The breakout small film of the 2013 race? Stephen Frears’s “Philomena,” a dramatic comedy starring the almost 79 year old Judi Dench, (her birthday is December 9th, and Steve Coogan, (who co-wrote and also produces the film). This is a quite simply, a gem of a film. And after 11 days, the $5 million it has in the till is nothing. “Philomena” is the surprise hit of the season.
The movie is based on the book by the BBC correspondent and investigative reporter Martin Sixsmith, “The Lost Child of Philomena Lee.” Sixsmith recounted the injustice of church doctrine in Ireland which condoned the sale of Lee’s baby as an unwed teen fifty years ago. She was an unwed teen who’s parents forced into a convent to give birth, then forced to watch as her 3 year old baby was taken from her. She also had no idea then that he was sold to a wealthy couple in to the Untied States.
To make matters worse for Lee, she was then forced to sign a document that would not allow her to find him/or vice versa. Now it’s 50 years later and Sixsmith, played by Coogan, reluctantly meets her and then joins her on her quest to find her son. Her story is deeply emotional and her long hidden torment heartbreaking.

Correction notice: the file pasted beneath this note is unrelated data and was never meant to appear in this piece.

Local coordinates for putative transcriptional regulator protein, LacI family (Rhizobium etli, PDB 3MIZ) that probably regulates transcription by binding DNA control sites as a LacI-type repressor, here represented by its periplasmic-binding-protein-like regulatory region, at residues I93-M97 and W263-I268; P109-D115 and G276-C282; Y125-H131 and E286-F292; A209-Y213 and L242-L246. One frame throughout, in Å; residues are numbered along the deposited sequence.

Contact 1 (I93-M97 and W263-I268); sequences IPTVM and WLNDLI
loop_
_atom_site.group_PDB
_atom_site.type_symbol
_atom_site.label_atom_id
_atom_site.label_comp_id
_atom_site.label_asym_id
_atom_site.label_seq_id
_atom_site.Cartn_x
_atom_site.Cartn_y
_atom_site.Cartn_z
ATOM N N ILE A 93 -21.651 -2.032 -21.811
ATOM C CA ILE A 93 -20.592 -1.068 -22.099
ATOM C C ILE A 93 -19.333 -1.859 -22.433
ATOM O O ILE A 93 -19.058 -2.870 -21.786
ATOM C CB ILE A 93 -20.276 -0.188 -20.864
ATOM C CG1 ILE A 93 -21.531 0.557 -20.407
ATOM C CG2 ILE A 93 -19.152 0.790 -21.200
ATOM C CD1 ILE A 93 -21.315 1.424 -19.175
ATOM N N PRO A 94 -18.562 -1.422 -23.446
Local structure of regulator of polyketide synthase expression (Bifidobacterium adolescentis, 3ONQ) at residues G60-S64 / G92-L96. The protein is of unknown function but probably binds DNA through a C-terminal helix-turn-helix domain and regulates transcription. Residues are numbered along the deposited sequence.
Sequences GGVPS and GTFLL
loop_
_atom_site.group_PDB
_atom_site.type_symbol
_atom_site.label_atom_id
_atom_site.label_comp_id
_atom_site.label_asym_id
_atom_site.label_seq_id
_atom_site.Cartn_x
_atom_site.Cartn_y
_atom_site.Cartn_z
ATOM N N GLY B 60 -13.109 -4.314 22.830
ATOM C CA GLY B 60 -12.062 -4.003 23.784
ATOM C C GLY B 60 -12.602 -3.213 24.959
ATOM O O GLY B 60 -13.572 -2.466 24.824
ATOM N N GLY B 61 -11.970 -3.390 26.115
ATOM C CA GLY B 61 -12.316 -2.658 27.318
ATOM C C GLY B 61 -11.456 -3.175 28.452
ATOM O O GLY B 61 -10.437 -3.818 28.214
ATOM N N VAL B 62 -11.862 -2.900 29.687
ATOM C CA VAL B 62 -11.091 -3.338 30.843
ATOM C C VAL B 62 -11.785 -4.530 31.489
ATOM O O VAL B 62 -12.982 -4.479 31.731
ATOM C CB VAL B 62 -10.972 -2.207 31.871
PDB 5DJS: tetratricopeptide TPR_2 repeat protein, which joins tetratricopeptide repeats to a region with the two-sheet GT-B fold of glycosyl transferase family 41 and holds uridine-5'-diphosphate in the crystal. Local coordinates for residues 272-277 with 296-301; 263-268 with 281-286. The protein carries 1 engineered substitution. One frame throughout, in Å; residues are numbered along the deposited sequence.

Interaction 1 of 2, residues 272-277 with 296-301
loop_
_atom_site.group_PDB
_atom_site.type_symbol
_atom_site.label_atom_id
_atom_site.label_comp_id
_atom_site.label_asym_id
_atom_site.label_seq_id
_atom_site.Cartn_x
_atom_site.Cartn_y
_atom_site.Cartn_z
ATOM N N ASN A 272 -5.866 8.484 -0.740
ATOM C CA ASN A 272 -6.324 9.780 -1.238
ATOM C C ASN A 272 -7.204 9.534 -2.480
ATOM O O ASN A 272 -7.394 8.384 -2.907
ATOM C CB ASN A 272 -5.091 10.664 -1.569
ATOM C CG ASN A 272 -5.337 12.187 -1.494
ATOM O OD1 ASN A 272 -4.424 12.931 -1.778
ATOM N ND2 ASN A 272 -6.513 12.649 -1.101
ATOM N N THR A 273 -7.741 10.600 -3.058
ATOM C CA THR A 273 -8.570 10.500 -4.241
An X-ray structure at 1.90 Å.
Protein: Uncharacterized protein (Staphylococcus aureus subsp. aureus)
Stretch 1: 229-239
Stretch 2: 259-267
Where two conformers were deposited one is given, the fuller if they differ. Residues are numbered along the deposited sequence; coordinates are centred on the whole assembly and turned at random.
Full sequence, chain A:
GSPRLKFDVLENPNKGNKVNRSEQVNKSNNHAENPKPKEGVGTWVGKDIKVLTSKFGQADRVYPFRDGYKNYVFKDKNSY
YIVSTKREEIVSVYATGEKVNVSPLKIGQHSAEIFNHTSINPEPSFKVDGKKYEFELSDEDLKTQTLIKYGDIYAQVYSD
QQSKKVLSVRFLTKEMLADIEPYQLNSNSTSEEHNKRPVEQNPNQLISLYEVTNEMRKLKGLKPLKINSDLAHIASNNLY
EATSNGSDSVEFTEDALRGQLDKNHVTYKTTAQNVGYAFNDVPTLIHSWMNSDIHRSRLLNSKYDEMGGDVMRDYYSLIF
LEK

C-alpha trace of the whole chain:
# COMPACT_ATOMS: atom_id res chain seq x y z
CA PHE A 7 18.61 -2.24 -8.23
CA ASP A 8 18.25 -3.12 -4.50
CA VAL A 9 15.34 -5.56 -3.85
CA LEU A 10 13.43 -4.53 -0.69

The divine Dench is just perfect as Philomena, and Coogan, plays her intellectual, snobbish and quite cynical partner with his usual comic brilliance. His extreme disdain for the Church overwhelms him and as the story progresses, so does his respect and affection for her.
Dench usually plays classy upper crust roles, like Queen Elizabeth, Evelyn Greenslade in ‘The Best Exotic Marigold Hotel,’ and even ‘M’ in the James Bond movies. But here she plays a working class nurse, salt of the earth, albeit naive woman, who was carrying this unfathomable burden in her heart for half a century. Dame Judi touches every acting chord with sincerity and respect. Her feelings, reactions and timing are priceless and pure acting gold.
Kudos to Frears and Coogan. This story could have easily slipped into the mushy, sappy and sentimental category. Thankfully it doesn’t. Instead, you are captivated by her story, angered by the injustice that was done to her, and admiring of her indomitable faith. Not one word in this poignant and clever script is wasted or extraneous.